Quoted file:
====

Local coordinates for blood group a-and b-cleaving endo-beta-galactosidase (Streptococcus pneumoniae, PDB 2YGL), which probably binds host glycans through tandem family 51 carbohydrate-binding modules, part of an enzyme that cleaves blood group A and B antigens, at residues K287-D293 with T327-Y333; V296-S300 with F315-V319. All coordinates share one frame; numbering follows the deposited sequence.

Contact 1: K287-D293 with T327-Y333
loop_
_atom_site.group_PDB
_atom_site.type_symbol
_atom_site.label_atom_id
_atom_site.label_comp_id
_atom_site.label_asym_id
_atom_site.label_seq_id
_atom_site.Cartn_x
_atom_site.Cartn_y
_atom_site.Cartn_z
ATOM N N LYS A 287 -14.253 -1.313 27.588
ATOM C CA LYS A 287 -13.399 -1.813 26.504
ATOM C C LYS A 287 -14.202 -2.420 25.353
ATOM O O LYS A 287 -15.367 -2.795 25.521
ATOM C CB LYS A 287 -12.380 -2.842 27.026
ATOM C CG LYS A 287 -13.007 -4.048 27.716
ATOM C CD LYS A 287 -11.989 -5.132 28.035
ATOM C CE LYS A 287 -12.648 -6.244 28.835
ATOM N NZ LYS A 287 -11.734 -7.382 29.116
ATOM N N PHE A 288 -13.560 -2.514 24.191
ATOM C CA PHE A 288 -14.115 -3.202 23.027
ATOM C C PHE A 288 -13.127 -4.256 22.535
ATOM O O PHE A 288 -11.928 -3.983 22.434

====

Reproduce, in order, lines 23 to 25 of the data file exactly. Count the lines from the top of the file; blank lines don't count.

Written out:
ATOM C CA PHE A 288 -14.115 -3.202 23.027
ATOM C C PHE A 288 -13.127 -4.256 22.535
ATOM O O PHE A 288 -11.928 -3.983 22.434